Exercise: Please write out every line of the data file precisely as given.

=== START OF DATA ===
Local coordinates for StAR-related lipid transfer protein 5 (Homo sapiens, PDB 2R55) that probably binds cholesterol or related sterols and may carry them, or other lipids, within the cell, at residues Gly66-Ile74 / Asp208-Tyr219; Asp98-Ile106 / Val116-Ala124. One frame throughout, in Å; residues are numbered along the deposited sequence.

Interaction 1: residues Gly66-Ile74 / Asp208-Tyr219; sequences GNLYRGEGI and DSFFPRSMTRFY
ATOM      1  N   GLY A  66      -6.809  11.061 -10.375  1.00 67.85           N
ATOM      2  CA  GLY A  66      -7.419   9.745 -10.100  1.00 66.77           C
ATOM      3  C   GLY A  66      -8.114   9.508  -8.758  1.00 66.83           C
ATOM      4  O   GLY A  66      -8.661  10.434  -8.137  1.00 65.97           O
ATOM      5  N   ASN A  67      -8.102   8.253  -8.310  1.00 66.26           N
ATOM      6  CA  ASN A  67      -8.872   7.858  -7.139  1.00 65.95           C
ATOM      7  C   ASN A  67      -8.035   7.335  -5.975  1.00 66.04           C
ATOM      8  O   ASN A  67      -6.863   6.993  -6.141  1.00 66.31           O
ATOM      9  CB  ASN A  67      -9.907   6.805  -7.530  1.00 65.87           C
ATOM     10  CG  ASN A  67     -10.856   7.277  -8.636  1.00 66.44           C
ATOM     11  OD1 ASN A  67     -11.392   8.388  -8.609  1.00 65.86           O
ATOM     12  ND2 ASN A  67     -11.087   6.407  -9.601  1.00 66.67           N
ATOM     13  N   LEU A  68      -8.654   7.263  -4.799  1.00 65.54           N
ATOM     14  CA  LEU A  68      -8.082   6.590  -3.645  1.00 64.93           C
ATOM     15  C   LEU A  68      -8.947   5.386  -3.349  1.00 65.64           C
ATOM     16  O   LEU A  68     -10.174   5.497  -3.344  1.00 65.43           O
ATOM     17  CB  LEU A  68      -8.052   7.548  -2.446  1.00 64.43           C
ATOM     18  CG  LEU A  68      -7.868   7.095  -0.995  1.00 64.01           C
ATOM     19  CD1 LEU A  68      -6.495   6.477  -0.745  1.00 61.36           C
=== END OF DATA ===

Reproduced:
Local coordinates for StAR-related lipid transfer protein 5 (Homo sapiens, PDB 2R55) that probably binds cholesterol or related sterols and may carry them, or other lipids, within the cell, at residues Gly66-Ile74 / Asp208-Tyr219; Asp98-Ile106 / Val116-Ala124. One frame throughout, in Å; residues are numbered along the deposited sequence.

Interaction 1: residues Gly66-Ile74 / Asp208-Tyr219; sequences GNLYRGEGI and DSFFPRSMTRFY
ATOM      1  N   GLY A  66      -6.809  11.061 -10.375  1.00 67.85           N
ATOM      2  CA  GLY A  66      -7.419   9.745 -10.100  1.00 66.77           C
ATOM      3  C   GLY A  66      -8.114   9.508  -8.758  1.00 66.83           C
ATOM      4  O   GLY A  66      -8.661  10.434  -8.137  1.00 65.97           O
ATOM      5  N   ASN A  67      -8.102   8.253  -8.310  1.00 66.26           N
ATOM      6  CA  ASN A  67      -8.872   7.858  -7.139  1.00 65.95           C
ATOM      7  C   ASN A  67      -8.035   7.335  -5.975  1.00 66.04           C
ATOM      8  O   ASN A  67      -6.863   6.993  -6.141  1.00 66.31           O
ATOM      9  CB  ASN A  67      -9.907   6.805  -7.530  1.00 65.87           C
ATOM     10  CG  ASN A  67     -10.856   7.277  -8.636  1.00 66.44           C
ATOM     11  OD1 ASN A  67     -11.392   8.388  -8.609  1.00 65.86           O
ATOM     12  ND2 ASN A  67     -11.087   6.407  -9.601  1.00 66.67           N
ATOM     13  N   LEU A  68      -8.654   7.263  -4.799  1.00 65.54           N
ATOM     14  CA  LEU A  68      -8.082   6.590  -3.645  1.00 64.93           C
ATOM     15  C   LEU A  68      -8.947   5.386  -3.349  1.00 65.64           C
ATOM     16  O   LEU A  68     -10.174   5.497  -3.344  1.00 65.43           O
ATOM     17  CB  LEU A  68      -8.052   7.548  -2.446  1.00 64.43           C
ATOM     18  CG  LEU A  68      -7.868   7.095  -0.995  1.00 64.01           C
ATOM     19  CD1 LEU A  68      -6.495   6.477  -0.745  1.00 61.36           C